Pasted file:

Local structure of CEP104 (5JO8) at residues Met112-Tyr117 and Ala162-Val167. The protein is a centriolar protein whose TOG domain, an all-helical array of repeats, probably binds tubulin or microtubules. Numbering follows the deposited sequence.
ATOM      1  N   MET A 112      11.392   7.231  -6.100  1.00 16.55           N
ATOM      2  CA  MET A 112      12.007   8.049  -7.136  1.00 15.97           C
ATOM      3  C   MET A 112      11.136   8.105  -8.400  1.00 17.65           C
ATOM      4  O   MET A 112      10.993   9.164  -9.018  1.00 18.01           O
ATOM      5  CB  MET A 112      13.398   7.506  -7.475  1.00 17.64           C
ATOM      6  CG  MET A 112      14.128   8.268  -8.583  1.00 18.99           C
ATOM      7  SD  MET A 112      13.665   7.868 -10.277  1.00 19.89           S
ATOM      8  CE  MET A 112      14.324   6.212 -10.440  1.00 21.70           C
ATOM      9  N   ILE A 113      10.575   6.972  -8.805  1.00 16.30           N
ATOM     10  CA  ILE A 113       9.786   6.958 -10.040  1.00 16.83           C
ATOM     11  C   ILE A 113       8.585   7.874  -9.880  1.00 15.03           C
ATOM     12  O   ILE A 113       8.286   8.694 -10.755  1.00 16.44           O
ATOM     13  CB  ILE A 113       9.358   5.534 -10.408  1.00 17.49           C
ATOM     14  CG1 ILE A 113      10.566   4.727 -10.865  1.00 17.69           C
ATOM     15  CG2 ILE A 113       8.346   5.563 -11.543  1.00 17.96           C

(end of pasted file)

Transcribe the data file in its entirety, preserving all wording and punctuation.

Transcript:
Local structure of CEP104 (5JO8) at residues Met112-Tyr117 and Ala162-Val167. The protein is a centriolar protein whose TOG domain, an all-helical array of repeats, probably binds tubulin or microtubules. Numbering follows the deposited sequence.
ATOM      1  N   MET A 112      11.392   7.231  -6.100  1.00 16.55           N
ATOM      2  CA  MET A 112      12.007   8.049  -7.136  1.00 15.97           C
ATOM      3  C   MET A 112      11.136   8.105  -8.400  1.00 17.65           C
ATOM      4  O   MET A 112      10.993   9.164  -9.018  1.00 18.01           O
ATOM      5  CB  MET A 112      13.398   7.506  -7.475  1.00 17.64           C
ATOM      6  CG  MET A 112      14.128   8.268  -8.583  1.00 18.99           C
ATOM      7  SD  MET A 112      13.665   7.868 -10.277  1.00 19.89           S
ATOM      8  CE  MET A 112      14.324   6.212 -10.440  1.00 21.70           C
ATOM      9  N   ILE A 113      10.575   6.972  -8.805  1.00 16.30           N
ATOM     10  CA  ILE A 113       9.786   6.958 -10.040  1.00 16.83           C
ATOM     11  C   ILE A 113       8.585   7.874  -9.880  1.00 15.03           C
ATOM     12  O   ILE A 113       8.286   8.694 -10.755  1.00 16.44           O
ATOM     13  CB  ILE A 113       9.358   5.534 -10.408  1.00 17.49           C
ATOM     14  CG1 ILE A 113      10.566   4.727 -10.865  1.00 17.69           C
ATOM     15  CG2 ILE A 113       8.346   5.563 -11.543  1.00 17.96           C